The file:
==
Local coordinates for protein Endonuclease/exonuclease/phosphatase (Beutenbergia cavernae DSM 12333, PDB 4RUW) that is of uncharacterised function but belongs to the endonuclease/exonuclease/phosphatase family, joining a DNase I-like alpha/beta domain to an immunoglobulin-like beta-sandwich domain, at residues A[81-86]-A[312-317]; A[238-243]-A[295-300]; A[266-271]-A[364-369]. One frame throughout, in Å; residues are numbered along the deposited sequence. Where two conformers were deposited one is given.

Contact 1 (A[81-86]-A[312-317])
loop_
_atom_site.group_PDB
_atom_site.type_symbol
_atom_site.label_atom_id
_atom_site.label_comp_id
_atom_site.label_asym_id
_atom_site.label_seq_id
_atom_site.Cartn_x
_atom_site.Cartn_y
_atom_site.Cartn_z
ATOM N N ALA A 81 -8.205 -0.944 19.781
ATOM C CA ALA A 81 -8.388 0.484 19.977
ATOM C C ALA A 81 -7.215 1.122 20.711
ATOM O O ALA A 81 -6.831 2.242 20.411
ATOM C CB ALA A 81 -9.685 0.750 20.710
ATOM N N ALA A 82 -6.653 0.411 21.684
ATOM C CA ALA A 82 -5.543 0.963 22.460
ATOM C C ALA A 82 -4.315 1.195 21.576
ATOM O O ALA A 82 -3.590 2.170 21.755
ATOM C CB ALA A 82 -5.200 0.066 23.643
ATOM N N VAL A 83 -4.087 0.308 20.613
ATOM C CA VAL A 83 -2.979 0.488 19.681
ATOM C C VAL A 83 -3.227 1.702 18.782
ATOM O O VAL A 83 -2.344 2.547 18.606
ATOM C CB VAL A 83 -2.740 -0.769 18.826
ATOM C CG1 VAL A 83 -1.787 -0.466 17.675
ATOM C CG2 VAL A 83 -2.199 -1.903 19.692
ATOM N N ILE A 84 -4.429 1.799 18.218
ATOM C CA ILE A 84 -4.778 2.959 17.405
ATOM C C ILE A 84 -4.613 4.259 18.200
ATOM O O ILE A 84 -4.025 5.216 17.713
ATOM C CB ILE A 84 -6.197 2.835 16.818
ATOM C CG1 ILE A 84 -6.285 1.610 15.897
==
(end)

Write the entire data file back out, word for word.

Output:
Local coordinates for protein Endonuclease/exonuclease/phosphatase (Beutenbergia cavernae DSM 12333, PDB 4RUW) that is of uncharacterised function but belongs to the endonuclease/exonuclease/phosphatase family, joining a DNase I-like alpha/beta domain to an immunoglobulin-like beta-sandwich domain, at residues A[81-86]-A[312-317]; A[238-243]-A[295-300]; A[266-271]-A[364-369]. One frame throughout, in Å; residues are numbered along the deposited sequence. Where two conformers were deposited one is given.

Contact 1 (A[81-86]-A[312-317])
loop_
_atom_site.group_PDB
_atom_site.type_symbol
_atom_site.label_atom_id
_atom_site.label_comp_id
_atom_site.label_asym_id
_atom_site.label_seq_id
_atom_site.Cartn_x
_atom_site.Cartn_y
_atom_site.Cartn_z
ATOM N N ALA A 81 -8.205 -0.944 19.781
ATOM C CA ALA A 81 -8.388 0.484 19.977
ATOM C C ALA A 81 -7.215 1.122 20.711
ATOM O O ALA A 81 -6.831 2.242 20.411
ATOM C CB ALA A 81 -9.685 0.750 20.710
ATOM N N ALA A 82 -6.653 0.411 21.684
ATOM C CA ALA A 82 -5.543 0.963 22.460
ATOM C C ALA A 82 -4.315 1.195 21.576
ATOM O O ALA A 82 -3.590 2.170 21.755
ATOM C CB ALA A 82 -5.200 0.066 23.643
ATOM N N VAL A 83 -4.087 0.308 20.613
ATOM C CA VAL A 83 -2.979 0.488 19.681
ATOM C C VAL A 83 -3.227 1.702 18.782
ATOM O O VAL A 83 -2.344 2.547 18.606
ATOM C CB VAL A 83 -2.740 -0.769 18.826
ATOM C CG1 VAL A 83 -1.787 -0.466 17.675
ATOM C CG2 VAL A 83 -2.199 -1.903 19.692
ATOM N N ILE A 84 -4.429 1.799 18.218
ATOM C CA ILE A 84 -4.778 2.959 17.405
ATOM C C ILE A 84 -4.613 4.259 18.200
ATOM O O ILE A 84 -4.025 5.216 17.713
ATOM C CB ILE A 84 -6.197 2.835 16.818
ATOM C CG1 ILE A 84 -6.285 1.610 15.897